Monday nights are now the official start of my weekend. That means I’m currently end-of-the-week tired. My knitting sat right next to me. I even held it for a little while; enjoying the feel of the stitches I’ve made, the dips in the needle tips, worn in from use. I’ve stopped being upset with myself for these ‘wasted’ evenings.
With the amount of knitting I’ve been doing the last few months (even before quarantine happened) there will be nights when, as much as my hands and soul crave the work, I am simply more in need of the rest. Last night was one of those nights. It was also a night for me to get lost in one of my favorite shows: Good Witch.
I love the way magic is portrayed as being simple and more a use of personal will than spells and high ritual. I love the Earth based nature of it. I’ve also noticed that the older I get, the more I enjoy things taking their time. People enjoying the relationships they have without always trying to advance them. When those relationships do evolve, they are so much sweeter. And right now, it provides me with a comfort that leaves me smiling.
I’ve almost always been a more hopeful person, even in my darker years. I can’t think of a time when I ever really lost faith in humanity. Even when we fled our home due to violence and the police refused to help almost at all (I even remember one laughing as my parents explained what was happening to us and proudly tell them -in front of their kids- that there was nothing they could do. Nothing they were going to do) there were still so many people in our lives that came and helped us through that time. Even at great personal risk.
See, I grew up in an interesting city, and my perspective of it will always be a bit jaded to a child’s. We left our city shortly before I became a teenager. Not because we were fleeing violence, but so my mother could continue her education and pursue her calling. The city I grew up in suffers from crime, violence, drugs, racism, and the rest. Just like any other city. We also have roots from all over the world. Irish, German, Polish, Italian, African, Jewish, Arab, Greek, Indian, Macedonian, Puerto Rican, and Native American, to name the more dominant places of origin. I grew up learning how to celebrate all these cultures and differences, but at the same time, I knew that racism existed.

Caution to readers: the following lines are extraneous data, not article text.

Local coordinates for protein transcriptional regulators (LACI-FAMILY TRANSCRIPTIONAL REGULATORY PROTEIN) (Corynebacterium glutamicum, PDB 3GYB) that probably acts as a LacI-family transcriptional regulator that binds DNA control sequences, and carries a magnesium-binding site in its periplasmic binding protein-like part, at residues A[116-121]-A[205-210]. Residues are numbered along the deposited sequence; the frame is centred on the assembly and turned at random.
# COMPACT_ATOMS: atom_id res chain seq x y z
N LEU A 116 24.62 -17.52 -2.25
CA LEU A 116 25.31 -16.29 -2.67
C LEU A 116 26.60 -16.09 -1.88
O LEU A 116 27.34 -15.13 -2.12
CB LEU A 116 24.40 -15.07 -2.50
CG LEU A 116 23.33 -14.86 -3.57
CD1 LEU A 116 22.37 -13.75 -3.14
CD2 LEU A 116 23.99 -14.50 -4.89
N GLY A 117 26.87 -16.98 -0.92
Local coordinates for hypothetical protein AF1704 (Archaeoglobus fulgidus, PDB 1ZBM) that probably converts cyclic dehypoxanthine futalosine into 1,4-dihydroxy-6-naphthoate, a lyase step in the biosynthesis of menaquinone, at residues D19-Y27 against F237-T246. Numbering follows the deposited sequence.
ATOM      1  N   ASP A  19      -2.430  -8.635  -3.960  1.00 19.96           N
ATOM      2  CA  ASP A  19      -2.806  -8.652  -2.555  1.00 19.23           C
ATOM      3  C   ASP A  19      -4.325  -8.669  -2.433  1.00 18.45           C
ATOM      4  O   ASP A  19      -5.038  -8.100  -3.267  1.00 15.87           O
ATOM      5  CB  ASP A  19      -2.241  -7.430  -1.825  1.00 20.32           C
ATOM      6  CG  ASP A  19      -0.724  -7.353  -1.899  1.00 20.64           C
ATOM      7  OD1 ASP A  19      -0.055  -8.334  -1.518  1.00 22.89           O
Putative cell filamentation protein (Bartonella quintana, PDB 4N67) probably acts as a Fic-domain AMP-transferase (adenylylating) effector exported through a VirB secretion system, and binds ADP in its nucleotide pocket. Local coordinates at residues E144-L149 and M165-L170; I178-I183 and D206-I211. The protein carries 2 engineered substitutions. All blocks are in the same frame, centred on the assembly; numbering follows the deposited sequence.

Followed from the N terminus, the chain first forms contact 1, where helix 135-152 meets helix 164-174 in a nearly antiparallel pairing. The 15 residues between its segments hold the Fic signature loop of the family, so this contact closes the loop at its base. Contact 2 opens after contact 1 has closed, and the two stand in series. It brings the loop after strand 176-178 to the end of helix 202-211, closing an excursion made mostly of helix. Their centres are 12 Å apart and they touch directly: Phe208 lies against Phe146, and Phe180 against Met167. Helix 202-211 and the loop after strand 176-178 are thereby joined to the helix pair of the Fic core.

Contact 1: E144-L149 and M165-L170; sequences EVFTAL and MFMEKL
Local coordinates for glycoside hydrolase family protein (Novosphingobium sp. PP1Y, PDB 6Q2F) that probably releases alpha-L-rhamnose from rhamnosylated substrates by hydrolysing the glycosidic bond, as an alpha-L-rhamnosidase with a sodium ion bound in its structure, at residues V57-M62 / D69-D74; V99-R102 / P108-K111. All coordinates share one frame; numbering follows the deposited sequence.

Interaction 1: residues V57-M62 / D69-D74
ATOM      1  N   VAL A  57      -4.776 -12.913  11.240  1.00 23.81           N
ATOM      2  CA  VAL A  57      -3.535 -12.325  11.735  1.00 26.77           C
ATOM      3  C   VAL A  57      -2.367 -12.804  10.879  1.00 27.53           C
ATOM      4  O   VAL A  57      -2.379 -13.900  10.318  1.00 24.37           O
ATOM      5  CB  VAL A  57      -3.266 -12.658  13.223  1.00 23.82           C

I watched it in my school. I saw how some teachers treated us all as individuals deserving of respect, and others who saw something different. I watched how our white-male principle tried to intimidate our black-female vice principle (who was an amazing influence on me even though I hardly knew her. Watching how she got things done in a broken system was inspiring, even to a nine year old). I watched it in the streets and at stores. Some places everyone was treated the same, other places I saw the difference. Even as a child, I could appreciate our celebration of diversity as a city, and still see the built in inequality. I could still see the faults in the system. I was raised to speak up.